Record Launch for Ulstein Verft

By MarEx 2015-08-26 19:51:09

Ulstein Verft’s largest offshore vessel so far, the offshore construction vessel Island Venture, was launched on August 25.

The 160m Ulstein SX165 design vessel is jointly owned by Norway-based Island Offshore and US-based Edison Chouest Offshore. The latter will be managing the vessel. Thus, the vessel carries the Edison Chouest colors and logo.

Ulstein Verft, Norway, builds a wide range of highly-effective and sustainably efficient vessels that include offshore support, offshore construction, seismic and research vessels.

Asian Trade Boom Predicted

By MarEx 2015-08-26 19:32:25

Trade from China and Southeast Asia to North America and Europe is expected to boom in the next five years, according to new analysis released by IHS Inc.

The firm forecasts that China’s trade will continue to increase by more than five percent per year between 2015 and 2020. This positive medium-term trade growth comes despite more recent setbacks caused by the marked economic slowdown in China and weaker growth among other emerging markets in the current and near-term.

“These increases will not be the double-digit rises seen before the 2008 global economic crisis,” said Krispen Atkinson, principal analyst at IHS Maritime & trade. “However, an increase of over 30 percent in the next five years underscores China’s intent to remain a new trade hub-and-spoke lynchpin for the rest of the economic world, cementing the Maritime Silk Road Initiative via China and Asia within the emerging market universe.”

Bigger ships

One new trend is the move towards larger container ships to streamline the supply chain. The four alliances that dominate east-west trade are pushing the trend towards container ships capable of carrying 20,000 boxes (20 foot equivalent units), in their quest to reduce unit costs with ever more efficient vessels. Current container ships hold around 13,000 boxes, so the new super-containers capable of transporting over 50 percent more cargo. Their push has meant further capacity has become available in the trade.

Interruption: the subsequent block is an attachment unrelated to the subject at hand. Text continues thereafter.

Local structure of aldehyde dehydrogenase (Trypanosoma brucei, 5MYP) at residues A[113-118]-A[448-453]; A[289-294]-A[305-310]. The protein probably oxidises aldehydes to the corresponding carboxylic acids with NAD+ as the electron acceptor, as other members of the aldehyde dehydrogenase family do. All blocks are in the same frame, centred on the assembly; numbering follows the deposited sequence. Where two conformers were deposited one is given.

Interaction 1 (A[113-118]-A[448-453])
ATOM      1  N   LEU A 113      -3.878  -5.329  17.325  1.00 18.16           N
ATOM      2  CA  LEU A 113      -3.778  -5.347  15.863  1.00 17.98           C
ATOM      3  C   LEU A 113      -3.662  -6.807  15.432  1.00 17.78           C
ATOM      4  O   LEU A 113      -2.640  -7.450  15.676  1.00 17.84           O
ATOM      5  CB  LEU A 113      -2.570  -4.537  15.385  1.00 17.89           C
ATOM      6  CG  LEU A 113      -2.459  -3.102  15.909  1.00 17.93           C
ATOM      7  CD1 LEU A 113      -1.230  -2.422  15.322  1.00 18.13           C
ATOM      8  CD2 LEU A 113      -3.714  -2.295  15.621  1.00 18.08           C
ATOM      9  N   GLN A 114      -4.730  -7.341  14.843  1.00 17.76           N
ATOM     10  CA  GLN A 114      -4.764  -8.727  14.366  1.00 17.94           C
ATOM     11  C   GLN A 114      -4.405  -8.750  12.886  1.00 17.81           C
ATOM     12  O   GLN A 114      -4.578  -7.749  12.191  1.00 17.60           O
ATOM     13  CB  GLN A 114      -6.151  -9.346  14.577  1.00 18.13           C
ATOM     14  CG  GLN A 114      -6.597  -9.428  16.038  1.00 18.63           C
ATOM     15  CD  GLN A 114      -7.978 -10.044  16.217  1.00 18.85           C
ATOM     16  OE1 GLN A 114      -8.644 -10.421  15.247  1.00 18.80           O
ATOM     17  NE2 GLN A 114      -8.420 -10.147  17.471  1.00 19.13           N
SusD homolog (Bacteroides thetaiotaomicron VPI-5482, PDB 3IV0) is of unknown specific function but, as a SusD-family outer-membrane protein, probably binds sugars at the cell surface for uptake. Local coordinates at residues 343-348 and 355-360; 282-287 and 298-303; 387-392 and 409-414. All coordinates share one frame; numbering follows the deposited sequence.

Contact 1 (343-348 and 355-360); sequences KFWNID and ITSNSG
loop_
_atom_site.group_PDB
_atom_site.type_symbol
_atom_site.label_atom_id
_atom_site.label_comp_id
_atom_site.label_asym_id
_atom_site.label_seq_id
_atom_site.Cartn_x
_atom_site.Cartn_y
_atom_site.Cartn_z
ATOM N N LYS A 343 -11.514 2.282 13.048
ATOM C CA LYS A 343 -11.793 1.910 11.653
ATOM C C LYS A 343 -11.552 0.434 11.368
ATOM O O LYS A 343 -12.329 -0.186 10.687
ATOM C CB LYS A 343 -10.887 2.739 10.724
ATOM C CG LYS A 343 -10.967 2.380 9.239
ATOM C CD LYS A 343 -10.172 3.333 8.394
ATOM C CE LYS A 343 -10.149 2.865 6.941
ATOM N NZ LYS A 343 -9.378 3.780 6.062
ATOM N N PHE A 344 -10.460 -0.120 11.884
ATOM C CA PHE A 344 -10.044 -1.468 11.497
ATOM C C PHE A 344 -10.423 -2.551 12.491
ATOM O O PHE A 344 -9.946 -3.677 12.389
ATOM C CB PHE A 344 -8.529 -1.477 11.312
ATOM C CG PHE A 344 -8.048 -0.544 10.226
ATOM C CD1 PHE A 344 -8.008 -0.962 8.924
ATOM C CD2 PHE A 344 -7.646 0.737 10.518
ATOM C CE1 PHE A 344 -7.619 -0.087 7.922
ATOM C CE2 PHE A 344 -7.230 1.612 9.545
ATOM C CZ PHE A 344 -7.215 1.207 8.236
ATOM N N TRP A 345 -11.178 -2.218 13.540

Southeast Asia-North America trade boom

“China may be the major powerhouse in the region, but Southeast Asia is making significant headway,” Atkinson said.

Vietnam’s exports are estimated to increase by 44 percent by 2020. IHS forecasts a 44 percent increase in trade between Vietnam and North America and a 43 percent increase in trade between Vietnam and Europe in the next five years. “In terms of actual cargo, the figures are still low when compared with China’s, but these are still huge jumps for these economies,” Atkinson said.

Trade between these two regions is made up of manufactured goods, such as home appliances or mechanical hardware.

“Vietnam, India and many of the South Asian economies stand to benefit from recent energy and commodity price falls as net importers of these goods,” said Jan Randolph director of sovereign risk analysis at IHS. “They have significant industries and services sectors of their own that benefit from cheaper inputs and have currencies that are not coupled to a strengthening US dollar.”

East Africa-China trade boom

Trade routes from China to Africa are expected to see a marked increase over the next five years, with the highest growth expected to be seen from the East African to China route, incorporating Malawi, Mozambique, Zambia, and Zimbabwe.

“Trade between East Africa and China is expected to increase by 91 percent by 2020,” Atkinson said. “It’s all around manufactured goods. East Africa is becoming a new hub for the Chinese.”

Chinese leadership has publicly announced its commitment to develop infrastructural and to promote regional integration in East Africa. “In the coming years, China’s relationship with East Africa will change,” said Natznet Tesfay, head of sub-Saharan Africa analysis at IHS County Risk. “Right now, the focus is on importing raw materials and exporting manufactured goods. But, Chinese investments in enhancing regional interconnectivity will enable it to take advantage of comparatively lower operational costs and to onshore manufacturing activity in East Africa.”

Schlumberger Acquires Cameron

By MarEx 2015-08-26 19:14:15